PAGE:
Mount Holyoke Professor recieves grant from National Institute of General Medical Science

 Photo credits to Mount Holyoke College.   Andrea Foulkes, Mount Holyoke Professor of mathematics and statistics, says she is “delighted” to be the recipiant of the grant, which will go toward developing statistical methods for analyzing big datasets.  

Photo credits to Mount Holyoke College. 

Andrea Foulkes, Mount Holyoke Professor of mathematics and statistics, says she is “delighted” to be the recipiant of the grant, which will go toward developing statistical methods for analyzing big datasets.  

BY KATE TURNER ’21

Mount Holyoke Professor Andrea Foulkes was awarded a $452,759 grant by the United States Department of Health and Human Services — specifically from the National Institute of General Medical Sciences (NIGMS) on Sept. 21, 2017. Congressman Richard Neal (D-MA), who represents Massachusetts’ first Congressional District (where Mount Holyoke is located), congratulated Foulkes in a press release issued from his office.  

NIGMS offers grant funding to encourage research at educational institutions that provide training for a notable amount of the U.S.’s research scientists. It focuses on funding research that aims to advance knowledge of disease diagnosis, treatment and prevention. It also provides leadership training for emerging scientists with the goal of diversifying the scientific workforce and enhancing the quality of scientific research conducted nationwide. 

“I am so delighted to have been awarded this grant to develop statistical methods for analyzing huge datasets,” said Foulkes.

Foulkes received her B.A. in mathematics from Brown University in 1994 and an Sc.D. (Doctorate in Science) in biostatistics from Harvard School of Public Health in 2000. She joined Mount Holyoke’s faculty in 2014.

Her research analyzes large datasets collected from various experiments on the molecular and cellular level to explain the complex dynamic relationship among the players in the biological pathways in diseases. She utilizes various techniques to construct models that will help biologists understand how molecular components interact. She also studies why some antiviral drugs work in certain HIV patients but not others by analyzing the differences in their genetic makeup.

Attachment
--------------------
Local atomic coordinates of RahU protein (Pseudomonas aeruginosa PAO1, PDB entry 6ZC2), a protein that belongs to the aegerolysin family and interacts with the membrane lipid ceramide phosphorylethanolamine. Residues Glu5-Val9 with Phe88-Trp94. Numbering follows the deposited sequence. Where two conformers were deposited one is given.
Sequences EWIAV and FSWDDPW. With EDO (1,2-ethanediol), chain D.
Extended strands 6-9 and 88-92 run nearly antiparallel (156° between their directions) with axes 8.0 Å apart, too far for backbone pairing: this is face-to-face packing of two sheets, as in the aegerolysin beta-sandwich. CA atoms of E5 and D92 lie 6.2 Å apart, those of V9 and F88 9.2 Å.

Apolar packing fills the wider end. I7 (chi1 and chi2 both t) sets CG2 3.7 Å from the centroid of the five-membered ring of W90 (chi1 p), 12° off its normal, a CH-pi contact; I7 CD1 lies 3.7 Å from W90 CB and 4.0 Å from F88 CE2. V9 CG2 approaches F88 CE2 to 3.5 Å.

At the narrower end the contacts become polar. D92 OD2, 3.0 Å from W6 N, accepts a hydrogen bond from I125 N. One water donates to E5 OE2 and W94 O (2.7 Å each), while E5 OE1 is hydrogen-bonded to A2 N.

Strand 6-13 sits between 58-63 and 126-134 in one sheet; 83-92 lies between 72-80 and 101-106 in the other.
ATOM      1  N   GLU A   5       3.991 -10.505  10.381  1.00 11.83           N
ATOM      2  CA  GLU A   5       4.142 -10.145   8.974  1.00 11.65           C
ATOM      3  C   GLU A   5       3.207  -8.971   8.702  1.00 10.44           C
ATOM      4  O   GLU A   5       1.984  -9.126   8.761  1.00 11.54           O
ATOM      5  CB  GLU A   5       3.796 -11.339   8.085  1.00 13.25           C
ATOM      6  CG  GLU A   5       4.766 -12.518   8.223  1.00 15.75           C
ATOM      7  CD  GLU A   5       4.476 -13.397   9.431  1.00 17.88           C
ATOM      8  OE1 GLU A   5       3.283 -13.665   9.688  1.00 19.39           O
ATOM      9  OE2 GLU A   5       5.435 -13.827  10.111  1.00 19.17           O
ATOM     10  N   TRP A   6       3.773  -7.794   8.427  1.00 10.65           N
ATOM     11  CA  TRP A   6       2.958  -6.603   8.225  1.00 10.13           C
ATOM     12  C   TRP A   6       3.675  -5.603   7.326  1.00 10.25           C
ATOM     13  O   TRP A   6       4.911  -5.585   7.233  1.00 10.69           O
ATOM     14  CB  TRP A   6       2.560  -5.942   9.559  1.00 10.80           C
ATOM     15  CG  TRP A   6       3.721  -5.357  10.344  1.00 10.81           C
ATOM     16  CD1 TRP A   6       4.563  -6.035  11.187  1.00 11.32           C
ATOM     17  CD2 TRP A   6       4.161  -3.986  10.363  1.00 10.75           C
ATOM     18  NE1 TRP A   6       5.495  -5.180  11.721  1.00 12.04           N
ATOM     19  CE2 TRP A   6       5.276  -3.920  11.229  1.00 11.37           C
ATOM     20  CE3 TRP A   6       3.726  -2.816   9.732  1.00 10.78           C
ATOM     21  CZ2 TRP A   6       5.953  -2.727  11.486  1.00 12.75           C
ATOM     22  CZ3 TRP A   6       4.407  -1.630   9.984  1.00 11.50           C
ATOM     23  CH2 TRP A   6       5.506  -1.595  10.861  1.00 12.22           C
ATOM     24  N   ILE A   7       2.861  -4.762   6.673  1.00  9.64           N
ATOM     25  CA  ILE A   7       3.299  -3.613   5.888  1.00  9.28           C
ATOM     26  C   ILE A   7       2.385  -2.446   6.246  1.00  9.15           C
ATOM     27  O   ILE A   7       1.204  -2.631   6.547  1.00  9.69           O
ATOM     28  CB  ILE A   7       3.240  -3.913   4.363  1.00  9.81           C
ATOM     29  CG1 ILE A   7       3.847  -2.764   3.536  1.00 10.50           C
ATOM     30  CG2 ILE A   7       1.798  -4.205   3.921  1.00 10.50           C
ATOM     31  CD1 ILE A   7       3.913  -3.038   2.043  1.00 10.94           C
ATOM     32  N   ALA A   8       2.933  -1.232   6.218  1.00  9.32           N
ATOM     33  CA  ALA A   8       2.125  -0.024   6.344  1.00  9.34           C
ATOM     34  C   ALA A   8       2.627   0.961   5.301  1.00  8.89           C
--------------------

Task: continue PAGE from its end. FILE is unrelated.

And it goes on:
These funds will be used by Professor Foulkes to conduct her research on campus, which represents not only an opportunity for Foulkes to accomplish substantial work, but also for the Mount Holyoke students who will be involved in the project. Foulkes, who is the chair of Mount Holyoke’s mathematics and statistics department, will use the funding to continue her work on developing statistical methods for the analysis of large datasets. 

“This could have an enormous impact on public health,” Foulkes said in a press release published by Congressman Richard Neal, who announced the grant. “For example, by examining how the body responds to immune activation, we may be able to develop new ways of understanding the genetic basis of cardiometabolic diseases and complex inflammatory disorders, both of which present major public health concerns.” 

The organization awards research project grants to nonprofit and for-profit organizations, as well as government agencies, foreign institutions and occasionally to individuals with the necessary resources to conduct research. The grant is available for applications from all qualified scientists with institutional backing and the willingness to take responsibility for the funds if awarded. The grants are intended to fund research activity, salaries, equipment, supplies and other expenses. 

Jon Western, vice president of Academic Affairs and dean of faculty for Mount Holyoke, said, “Professor Foulkes is an outstanding scholar and teacher and we are thrilled to see her research supported by NIGMS. Continuing in the long-standing tradition of Mount Holyoke faculty applying their research to address significant challenges, she is pioneering new and innovative statistical modeling and data science techniques that will help us better understand some of the most vexing public health problems. We are excited to see where this research will lead.”

“Massachusetts has consistently lead the way in the medical research field,” said Representative Neal. “It is encouraging to see this new wave of scientists and researchers getting their start right here at Mount Holyoke College.”

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